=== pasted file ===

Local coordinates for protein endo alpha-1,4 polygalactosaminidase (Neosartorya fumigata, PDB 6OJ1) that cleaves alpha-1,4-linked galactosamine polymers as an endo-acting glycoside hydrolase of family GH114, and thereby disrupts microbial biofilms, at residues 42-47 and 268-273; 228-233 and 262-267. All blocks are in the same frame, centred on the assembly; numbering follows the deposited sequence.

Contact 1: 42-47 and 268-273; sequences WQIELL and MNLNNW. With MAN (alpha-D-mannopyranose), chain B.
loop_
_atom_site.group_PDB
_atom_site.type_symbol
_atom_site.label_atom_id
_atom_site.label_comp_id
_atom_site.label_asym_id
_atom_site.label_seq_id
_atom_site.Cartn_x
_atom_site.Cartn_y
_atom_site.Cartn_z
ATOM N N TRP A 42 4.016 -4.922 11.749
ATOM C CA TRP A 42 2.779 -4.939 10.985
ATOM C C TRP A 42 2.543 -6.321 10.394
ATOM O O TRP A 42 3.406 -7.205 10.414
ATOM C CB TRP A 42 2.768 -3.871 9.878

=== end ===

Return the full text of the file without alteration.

Local coordinates for protein endo alpha-1,4 polygalactosaminidase (Neosartorya fumigata, PDB 6OJ1) that cleaves alpha-1,4-linked galactosamine polymers as an endo-acting glycoside hydrolase of family GH114, and thereby disrupts microbial biofilms, at residues 42-47 and 268-273; 228-233 and 262-267. All blocks are in the same frame, centred on the assembly; numbering follows the deposited sequence.

Contact 1: 42-47 and 268-273; sequences WQIELL and MNLNNW. With MAN (alpha-D-mannopyranose), chain B.
loop_
_atom_site.group_PDB
_atom_site.type_symbol
_atom_site.label_atom_id
_atom_site.label_comp_id
_atom_site.label_asym_id
_atom_site.label_seq_id
_atom_site.Cartn_x
_atom_site.Cartn_y
_atom_site.Cartn_z
ATOM N N TRP A 42 4.016 -4.922 11.749
ATOM C CA TRP A 42 2.779 -4.939 10.985
ATOM C C TRP A 42 2.543 -6.321 10.394
ATOM O O TRP A 42 3.406 -7.205 10.414
ATOM C CB TRP A 42 2.768 -3.871 9.878